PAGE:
Room modes are hijacking my music

My listening room is resonating in the 60-300 Hz range. I've been living with this boominess for quite a while, but I thought it was just the nature of a ported speaker (Dahlquist DQ-30). In an effort to tame it, I attenuated power to the woofers via biamping, but the results were spotty and less than perfect. Some material needed more attenuation, while others needed less. It was a pain to go through this when I just wanted sit down and listen to music.

Well, I recently picked up a pair of Alon Model I's which have an 8 inch acoustic suspension woofer, but the problem continued. I was puzzled at first because I knew the Alon's shouldn't sound like this. That's when it dawned on me that it wasn't the speaker, but the room. So I started playing with an equalizer to level out the bass and the results have been nothing short of staggering. By reducing the signal as much as 8-10 dB at 125 Hz and gradually flatting the dip back to zero at 32 Hz and 500 Hz, I've completely eliminated the boom and now hear deep tight bass. The improvement is stunning and the speakers sound amazing! I can't emphasize this enough. Of course, I don't want an equalizer in my signal path! So, I'm faced with the task of taming my room with absorption materials. I'm not thrilled about this. Decorating my walls with R50 insulation blocks dressed in some fabric is not my idea of modern art, but I don't see any other alternative. How have others dealt with this problem? I can't (and won't) ignore it.

I've learned a big lesson here. We're hard wired into thinking that upgrades will improve our system. We're so focused on the equipment that we often overlook abstract considerations. I'm generalizing, but you get the idea. Most people throw money at their system hoping it will improve.

FWIW, my room dimensions: 15' x 17' x 9'

Insights and suggestions are warmly welcomed.

First, if the EQ works, what have you got against it? There are really good and transparent EQs out there.

Second, to deal with the frequencies around 125Hz, which you imply is the problem, you will need some decent bass traps in the corners of your room. A good case/demo is at:

Third, the best source of info, although it may be too much info, is to spend time at:

Fourth, good commercial advice can be found at RivesAudio, ASC, RealTraps and GIK.

Fifth, see Jon Risch posts on audio asylum for diy solutions.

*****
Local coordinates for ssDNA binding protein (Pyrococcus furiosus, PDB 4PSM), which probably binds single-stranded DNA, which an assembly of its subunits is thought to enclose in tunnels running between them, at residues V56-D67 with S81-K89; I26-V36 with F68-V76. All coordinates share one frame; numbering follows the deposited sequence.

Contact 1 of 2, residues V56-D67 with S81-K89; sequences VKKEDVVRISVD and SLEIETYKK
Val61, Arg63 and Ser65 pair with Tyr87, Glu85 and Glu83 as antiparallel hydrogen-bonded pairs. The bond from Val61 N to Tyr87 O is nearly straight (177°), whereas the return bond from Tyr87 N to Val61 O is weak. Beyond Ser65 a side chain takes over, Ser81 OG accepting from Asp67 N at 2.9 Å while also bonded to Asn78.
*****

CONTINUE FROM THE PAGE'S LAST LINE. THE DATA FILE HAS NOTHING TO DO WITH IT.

An interesting (I might argue essential), and vaguely related, discussion from a couple of years back about wacky room nodes, room treatment and soundstage issues can be found here. No doubt about it, following the weakest link thinking, the room is frequently the most important and most overlooked "component" in any system. Check out the data for the Mondotraps.
You're going to have a hard time taming the room without putting up 'modern art' to deal with the issues.

The first question I have though, is have you worked with speaker placement? I'm not saying this will get rid of all your issues, but it's the cheapest fix, so start there... are your speakers in their present location because of convenience or sonics?

If you can solve the room problems with traps, and tiles, or whatever you choose, will it sound better than it does now with the equalizer in place? If you are after the best sound, and an equalizer provides it, why keep looking?

I understand that you don't like the idea of having another link in the chain, but when you are pleased with the results, why kick against the goads?



I agree with speaker placement issue as well as the possibility that you can sit closer to the speakers.
Thanks everyone for the suggestions. I appreciate your feedback. I've tinkered with speaker placement and listening locations, but it does nothing to reduce the boom. My room is nearly square. According to those in the know, "a perfectly square room will have fewer resonances but they will be stronger in magnitude." The resonances I'm hearing are very strong.

Ryan Allen's case study is encouraging, but I'm not excited about the appearance of floor-to-ceiling bass traps in my living room. Maybe I need to get over this. I suppose I could make the traps to keep the cost down and evaluate their effectiveness without investing too much.

I think the best solution might be a combination of smaller bass traps and an equalizer. There's no doubt in my mind that an equalizer will tame the boom, but if I make extreme adustments, it introduces phase shifts (according to what I've read). If I can keep the adustments to a minimum, the shifts should be minimal.

The equalizer I've been using is built in to iTunes, so it's not a long term solution. It only works with music played through iTunes, so I need to buy an equalizer. Can anyone recommend a high quality unit that can finely tune frequencies between 30 and 500 Hz?
I stumbled upon a nice review of the Behringer DEQ2496 Equalizer:

It does exactly what I'm looking for.

My question: can an RTA equalizer be isolated to the LF signal if you're biamping? Or does it need to look at the whole audio spectrum to function correctly? My speakers crossover at 500 Hz with second order filters. The resonances I need to tame are between 30-250 Hz. In theory, it should work with just the LF. Any thoughts?

Does anyone have experience with RTA equalizers?
Sardonyxx Headphones are very close speakers :} and they shift room nodes up in the 10k area were they are much less audible so you are correct ! I use the opposite approach and use two subs at about elbow reach ,turned down very low as not to excite the room and over or underlap as room nodes require.(some were around 60/70Hz )